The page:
China Unlikely to Reduce Coal Use in the Next Decade

Demand is Strong and Developing Alternative Energy a Struggle

Coal will account for no less than sixty percent of China’s total energy use in the next decade, said Zheng Xinye, an energy economist at Renmin University. Currently, coal accounts for seventy percent of China’s total energy consumption. The Chinese leadership vowed to reduce the number to less than sixty-five percent in 2014.

Zheng said China still needs coal to fuel its massive urbanization plan. Zhang Guobao, former head of the National Energy Administration, said coal will not play second fiddle any time soon as renewable energy’s contribution remains minimum despite years of effort.

The continued dependency on coal has profound implications for China’s pollution control strategy. China pledged to spend $473.1 billion in renewable energy by 2015 to reduce pollution. Zheng said the Chinese leadership needs to reconsider its investment and focus more on coal after treatments.

“China can’t depend on alternative sources of fuel. They are not very stable. Plus, how do you transfer the electricity generated to areas in need?” Zheng said. “China should spend more money on coal desulphurization and denitrification, which should be its key investments in 2014 and 2015.”

Sustained Coal Consumption

The Paris-based International Energy Agency has forecast that China’s coal use will rise 2.6% a year to 3.28 billion tons in 2018. Citibank said China’s demand for coal will peak by 2020.

Zheng said China’s urbanization plan, together with infrastructure constructions, will drive the coal industry. China plans to move 250 million people to cities by 2020. It also seeks to invest 630 billion yuan ($104 billion) in high-speed railways to transform transportation in the country.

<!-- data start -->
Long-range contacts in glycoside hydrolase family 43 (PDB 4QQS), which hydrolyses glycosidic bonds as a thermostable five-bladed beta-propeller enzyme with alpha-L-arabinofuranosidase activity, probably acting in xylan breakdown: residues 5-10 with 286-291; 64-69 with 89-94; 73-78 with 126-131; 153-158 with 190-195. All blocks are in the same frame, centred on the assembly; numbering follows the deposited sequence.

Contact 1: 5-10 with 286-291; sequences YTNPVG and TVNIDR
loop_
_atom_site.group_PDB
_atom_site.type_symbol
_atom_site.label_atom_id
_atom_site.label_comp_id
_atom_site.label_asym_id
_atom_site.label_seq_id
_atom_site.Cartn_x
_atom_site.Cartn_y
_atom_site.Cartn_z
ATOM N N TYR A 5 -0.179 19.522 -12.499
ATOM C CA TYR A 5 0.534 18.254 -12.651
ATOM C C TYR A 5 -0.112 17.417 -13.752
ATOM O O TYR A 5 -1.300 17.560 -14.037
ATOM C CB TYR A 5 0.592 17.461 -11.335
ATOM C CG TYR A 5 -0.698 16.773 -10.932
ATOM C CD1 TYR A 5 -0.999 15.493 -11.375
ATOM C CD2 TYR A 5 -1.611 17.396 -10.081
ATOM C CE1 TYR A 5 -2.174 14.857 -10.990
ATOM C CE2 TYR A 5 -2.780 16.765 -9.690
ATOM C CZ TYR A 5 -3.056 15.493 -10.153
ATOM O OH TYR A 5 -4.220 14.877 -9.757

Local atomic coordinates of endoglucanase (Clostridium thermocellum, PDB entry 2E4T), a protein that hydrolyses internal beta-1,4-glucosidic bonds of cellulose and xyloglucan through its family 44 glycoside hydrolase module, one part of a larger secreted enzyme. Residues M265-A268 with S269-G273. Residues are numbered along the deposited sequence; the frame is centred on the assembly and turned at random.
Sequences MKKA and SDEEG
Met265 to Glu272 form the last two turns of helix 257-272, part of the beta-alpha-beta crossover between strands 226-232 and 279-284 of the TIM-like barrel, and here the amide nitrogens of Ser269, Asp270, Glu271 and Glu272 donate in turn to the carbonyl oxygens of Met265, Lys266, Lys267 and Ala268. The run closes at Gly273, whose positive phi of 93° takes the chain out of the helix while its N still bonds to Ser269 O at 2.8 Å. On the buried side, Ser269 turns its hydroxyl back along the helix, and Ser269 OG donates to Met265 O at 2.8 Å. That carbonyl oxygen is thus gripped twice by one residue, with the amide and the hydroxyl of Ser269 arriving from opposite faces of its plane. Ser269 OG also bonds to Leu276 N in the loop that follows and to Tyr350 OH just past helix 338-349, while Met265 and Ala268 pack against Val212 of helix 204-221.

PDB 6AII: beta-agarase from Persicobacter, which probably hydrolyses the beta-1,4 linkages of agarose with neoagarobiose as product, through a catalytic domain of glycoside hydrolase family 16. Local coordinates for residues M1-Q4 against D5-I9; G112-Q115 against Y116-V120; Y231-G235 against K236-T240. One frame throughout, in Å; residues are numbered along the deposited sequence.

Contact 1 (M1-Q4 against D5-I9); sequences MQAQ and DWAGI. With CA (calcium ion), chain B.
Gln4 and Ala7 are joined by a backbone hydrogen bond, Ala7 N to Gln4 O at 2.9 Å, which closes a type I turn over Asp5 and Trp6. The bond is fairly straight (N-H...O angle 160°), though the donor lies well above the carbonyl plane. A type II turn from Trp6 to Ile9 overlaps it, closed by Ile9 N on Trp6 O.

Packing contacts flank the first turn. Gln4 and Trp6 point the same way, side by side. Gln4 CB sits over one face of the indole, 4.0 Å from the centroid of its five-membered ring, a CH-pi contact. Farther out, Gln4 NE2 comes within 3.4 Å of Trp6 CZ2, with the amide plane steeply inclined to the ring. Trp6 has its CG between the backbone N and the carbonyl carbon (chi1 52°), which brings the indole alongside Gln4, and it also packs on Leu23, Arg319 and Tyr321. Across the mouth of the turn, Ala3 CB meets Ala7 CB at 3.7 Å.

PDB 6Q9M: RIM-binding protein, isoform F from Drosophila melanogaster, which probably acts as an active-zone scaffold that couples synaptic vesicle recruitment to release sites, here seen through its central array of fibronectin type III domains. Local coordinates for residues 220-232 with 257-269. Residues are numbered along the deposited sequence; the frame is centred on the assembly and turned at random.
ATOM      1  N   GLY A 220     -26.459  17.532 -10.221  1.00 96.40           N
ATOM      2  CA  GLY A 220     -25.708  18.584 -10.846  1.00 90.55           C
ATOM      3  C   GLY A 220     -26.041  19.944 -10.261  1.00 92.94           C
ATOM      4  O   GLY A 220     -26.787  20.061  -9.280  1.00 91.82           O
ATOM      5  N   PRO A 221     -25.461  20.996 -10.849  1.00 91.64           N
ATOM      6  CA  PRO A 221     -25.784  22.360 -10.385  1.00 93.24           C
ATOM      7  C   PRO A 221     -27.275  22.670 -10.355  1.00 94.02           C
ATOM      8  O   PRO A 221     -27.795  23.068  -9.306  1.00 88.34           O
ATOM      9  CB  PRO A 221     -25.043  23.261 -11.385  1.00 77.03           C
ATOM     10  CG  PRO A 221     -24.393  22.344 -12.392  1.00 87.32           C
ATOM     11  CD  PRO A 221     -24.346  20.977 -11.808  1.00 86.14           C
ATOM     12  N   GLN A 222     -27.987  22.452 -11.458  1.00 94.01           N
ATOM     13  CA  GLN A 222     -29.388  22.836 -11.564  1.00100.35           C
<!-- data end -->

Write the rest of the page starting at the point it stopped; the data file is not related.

“If energy-intensive industries use less coal, then China will use less coal,” he said. “ But could renewable energy meet the demand?”

“The fact is, it is very hard for China to further slash coal consumption. But the government can’t afford to let coal use rise either,” he said.

Renewable Energy

Although China has been expanding its capacity to generate electricity from renewable sources such as hydropower and wind, their contribution still accounts for a small proportion of the country’s total energy consumption.

In 2012, the number stood at nine percent. A report presented to the National People’s Congress said the state’s grid operators are slow in bringing the electricity online.

China’s renewable energy resources, along with fossil fuels, are concentrated in the west of the country. Transportation channels need to be constructed to bring electricity to the east, the engine of China’s economic growth.

According to the report, grid planning “has fallen out of step” with China’s renewable plans. “Grid construction lacks behind the development of renewable energy,” it says. “A lot of electricity can’t be sent out.”

Shifting to other sources of energy, such as natural gas, is also a difficult task.

China currently imports about thirty percent of its natural gas, according to Lin Boqiang, an energy economist at Xiamen University.

The country has been trying to convert coal to synthetic natural gas to fill the gap, but Lin said the process emits more carbon dioxide and sulphur and produces more dust than simply burning coal.

“China’s coal-to-gas conversion is driven by the smog problem,” he wrote. “But the process itself burns a lot of coal. It is no good for reducing coal consumption.”

Zheng said China should re-examine its investments in cleaner energy resources. In the meanwhile, he said the country should focus on coal after-treatments.

China has made the removal of sulfur contents from coal a priority. It wants to slash sulphur dioxide emission by eight percent to 20.86 million tons in 2015. Zheng said the key is investing in supervision mechanisms to guarantee that coal-fired power plants are doing their work.